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RE: Are we losing out because of grammars?
- From: Leigh Dodds <firstname.lastname@example.org>
- To: Eric van der Vlist <email@example.com>
- Date: Fri, 02 Feb 2001 11:58:05 +0000
> -----Original Message-----
> From: Eric van der Vlist [mailto:firstname.lastname@example.org]
> Sent: 02 February 2001 11:18
> Cc: email@example.com
> Subject: Re: Are we losing out because of grammars?
> Rick Jelliffe wrote:
> > From: James Clark <firstname.lastname@example.org>
> > >What is the point of this crusade against grammars?
> > Oh, it is no crusade against grammars.
> To make it short, isn't the main difference that with Schematron
> everything that is not forbidden is allowed while with the other
> languages, everything that is not allowed is forbidden.
Of course Schematron also offers a great deal of other features which
don't seem to be high priorities in other languages.
While James' comments about efficiencies are well taken, I'd suggest
that while Schematron schemas may be more verbose, they are certainly
a lot more 'user-friendly'.
The ability to associated precise, readable feedback with fine-grained
constraints is a huge bonus from a user perspective. Yes, more work for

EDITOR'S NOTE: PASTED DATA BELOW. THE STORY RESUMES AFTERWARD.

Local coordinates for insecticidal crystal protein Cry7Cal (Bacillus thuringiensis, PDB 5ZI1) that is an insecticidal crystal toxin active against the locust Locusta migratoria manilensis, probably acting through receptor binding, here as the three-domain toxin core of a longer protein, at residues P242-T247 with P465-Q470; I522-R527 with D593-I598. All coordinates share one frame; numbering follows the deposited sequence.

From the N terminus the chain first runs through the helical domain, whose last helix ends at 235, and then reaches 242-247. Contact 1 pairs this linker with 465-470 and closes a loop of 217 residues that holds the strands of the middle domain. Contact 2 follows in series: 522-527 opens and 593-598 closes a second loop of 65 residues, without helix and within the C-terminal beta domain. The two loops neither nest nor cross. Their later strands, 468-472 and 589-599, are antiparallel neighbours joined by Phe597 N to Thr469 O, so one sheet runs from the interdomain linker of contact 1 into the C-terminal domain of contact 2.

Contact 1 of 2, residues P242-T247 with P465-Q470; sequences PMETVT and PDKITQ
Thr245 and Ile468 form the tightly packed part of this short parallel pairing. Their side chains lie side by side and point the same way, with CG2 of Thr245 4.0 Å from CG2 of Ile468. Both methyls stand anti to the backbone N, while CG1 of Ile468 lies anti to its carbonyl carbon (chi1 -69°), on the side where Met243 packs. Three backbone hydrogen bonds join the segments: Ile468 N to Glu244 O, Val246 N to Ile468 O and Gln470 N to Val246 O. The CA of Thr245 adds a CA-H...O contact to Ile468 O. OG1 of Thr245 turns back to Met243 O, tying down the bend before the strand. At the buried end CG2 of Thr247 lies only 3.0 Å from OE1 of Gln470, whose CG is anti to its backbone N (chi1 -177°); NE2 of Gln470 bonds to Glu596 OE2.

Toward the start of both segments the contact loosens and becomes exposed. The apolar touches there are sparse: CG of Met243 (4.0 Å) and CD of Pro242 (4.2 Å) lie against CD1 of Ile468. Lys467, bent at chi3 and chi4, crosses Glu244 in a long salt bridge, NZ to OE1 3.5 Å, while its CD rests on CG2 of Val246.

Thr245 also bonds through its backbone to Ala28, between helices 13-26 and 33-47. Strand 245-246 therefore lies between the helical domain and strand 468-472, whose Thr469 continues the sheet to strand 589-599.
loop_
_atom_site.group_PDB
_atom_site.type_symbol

the maintainer, but less effort for the user.
I've recently had to pick up a particular chema for a first time, and
have ended up tracking through all sorts of documentation and DTDs
to track down reasons for some validation errors. Even RXP (may favourite
validation sanity checker) didn't produce much in the way of useful
feedback. Sure, I could find the offending element, and I knew it was
wrong, but I didn't know *why*.
A Schematron schema would have been a lot more useful.
I like Ricks 'map' and 'route' analogy. While a list of directions are
for guiding one from A to B, if you take a wrong turn then you're left
to go back to A and start again. If I had a map then you could just
said "here's A and there's B, get on with it" and I'd be able to
navigate my way. (maybe I'm pushing the analogy a bit far, but
I think the distinction has value).
Personally I think there's room for both approaches, and I don't think
we've even begun to discover all the possible uses of rule-based approaches.